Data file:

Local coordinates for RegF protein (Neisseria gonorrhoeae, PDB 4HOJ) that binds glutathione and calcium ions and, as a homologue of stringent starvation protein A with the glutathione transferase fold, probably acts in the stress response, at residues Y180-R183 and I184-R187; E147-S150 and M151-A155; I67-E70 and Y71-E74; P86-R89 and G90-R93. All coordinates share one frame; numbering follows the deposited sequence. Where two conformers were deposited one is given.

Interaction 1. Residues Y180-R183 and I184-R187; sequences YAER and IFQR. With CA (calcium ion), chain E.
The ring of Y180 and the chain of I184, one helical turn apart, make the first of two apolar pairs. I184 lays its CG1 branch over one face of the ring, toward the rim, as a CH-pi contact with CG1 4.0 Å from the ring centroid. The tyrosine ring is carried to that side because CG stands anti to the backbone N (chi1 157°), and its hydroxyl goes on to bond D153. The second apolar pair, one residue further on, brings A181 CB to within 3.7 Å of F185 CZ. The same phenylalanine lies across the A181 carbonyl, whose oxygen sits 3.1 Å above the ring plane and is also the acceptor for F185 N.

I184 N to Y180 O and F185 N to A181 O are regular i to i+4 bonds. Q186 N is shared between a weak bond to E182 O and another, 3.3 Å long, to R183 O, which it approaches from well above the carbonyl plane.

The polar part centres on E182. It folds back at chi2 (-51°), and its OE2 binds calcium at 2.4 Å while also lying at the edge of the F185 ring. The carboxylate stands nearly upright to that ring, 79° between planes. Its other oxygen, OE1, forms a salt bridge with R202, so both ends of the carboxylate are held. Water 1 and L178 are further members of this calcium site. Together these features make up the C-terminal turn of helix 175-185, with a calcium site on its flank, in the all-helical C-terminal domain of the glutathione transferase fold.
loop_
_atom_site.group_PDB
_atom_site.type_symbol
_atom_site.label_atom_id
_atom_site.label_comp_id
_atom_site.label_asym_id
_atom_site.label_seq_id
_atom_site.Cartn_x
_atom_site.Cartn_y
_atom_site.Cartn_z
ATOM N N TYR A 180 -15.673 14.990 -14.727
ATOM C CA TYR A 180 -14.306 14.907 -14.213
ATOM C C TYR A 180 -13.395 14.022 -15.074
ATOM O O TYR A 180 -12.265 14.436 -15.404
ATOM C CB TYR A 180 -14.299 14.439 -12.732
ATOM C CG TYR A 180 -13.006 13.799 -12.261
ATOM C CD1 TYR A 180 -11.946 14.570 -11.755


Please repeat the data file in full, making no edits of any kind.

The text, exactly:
Local coordinates for RegF protein (Neisseria gonorrhoeae, PDB 4HOJ) that binds glutathione and calcium ions and, as a homologue of stringent starvation protein A with the glutathione transferase fold, probably acts in the stress response, at residues Y180-R183 and I184-R187; E147-S150 and M151-A155; I67-E70 and Y71-E74; P86-R89 and G90-R93. All coordinates share one frame; numbering follows the deposited sequence. Where two conformers were deposited one is given.

Interaction 1. Residues Y180-R183 and I184-R187; sequences YAER and IFQR. With CA (calcium ion), chain E.
The ring of Y180 and the chain of I184, one helical turn apart, make the first of two apolar pairs. I184 lays its CG1 branch over one face of the ring, toward the rim, as a CH-pi contact with CG1 4.0 Å from the ring centroid. The tyrosine ring is carried to that side because CG stands anti to the backbone N (chi1 157°), and its hydroxyl goes on to bond D153. The second apolar pair, one residue further on, brings A181 CB to within 3.7 Å of F185 CZ. The same phenylalanine lies across the A181 carbonyl, whose oxygen sits 3.1 Å above the ring plane and is also the acceptor for F185 N.

I184 N to Y180 O and F185 N to A181 O are regular i to i+4 bonds. Q186 N is shared between a weak bond to E182 O and another, 3.3 Å long, to R183 O, which it approaches from well above the carbonyl plane.

The polar part centres on E182. It folds back at chi2 (-51°), and its OE2 binds calcium at 2.4 Å while also lying at the edge of the F185 ring. The carboxylate stands nearly upright to that ring, 79° between planes. Its other oxygen, OE1, forms a salt bridge with R202, so both ends of the carboxylate are held. Water 1 and L178 are further members of this calcium site. Together these features make up the C-terminal turn of helix 175-185, with a calcium site on its flank, in the all-helical C-terminal domain of the glutathione transferase fold.
loop_
_atom_site.group_PDB
_atom_site.type_symbol
_atom_site.label_atom_id
_atom_site.label_comp_id
_atom_site.label_asym_id
_atom_site.label_seq_id
_atom_site.Cartn_x
_atom_site.Cartn_y
_atom_site.Cartn_z
ATOM N N TYR A 180 -15.673 14.990 -14.727
ATOM C CA TYR A 180 -14.306 14.907 -14.213
ATOM C C TYR A 180 -13.395 14.022 -15.074
ATOM O O TYR A 180 -12.265 14.436 -15.404
ATOM C CB TYR A 180 -14.299 14.439 -12.732
ATOM C CG TYR A 180 -13.006 13.799 -12.261
ATOM C CD1 TYR A 180 -11.946 14.570 -11.755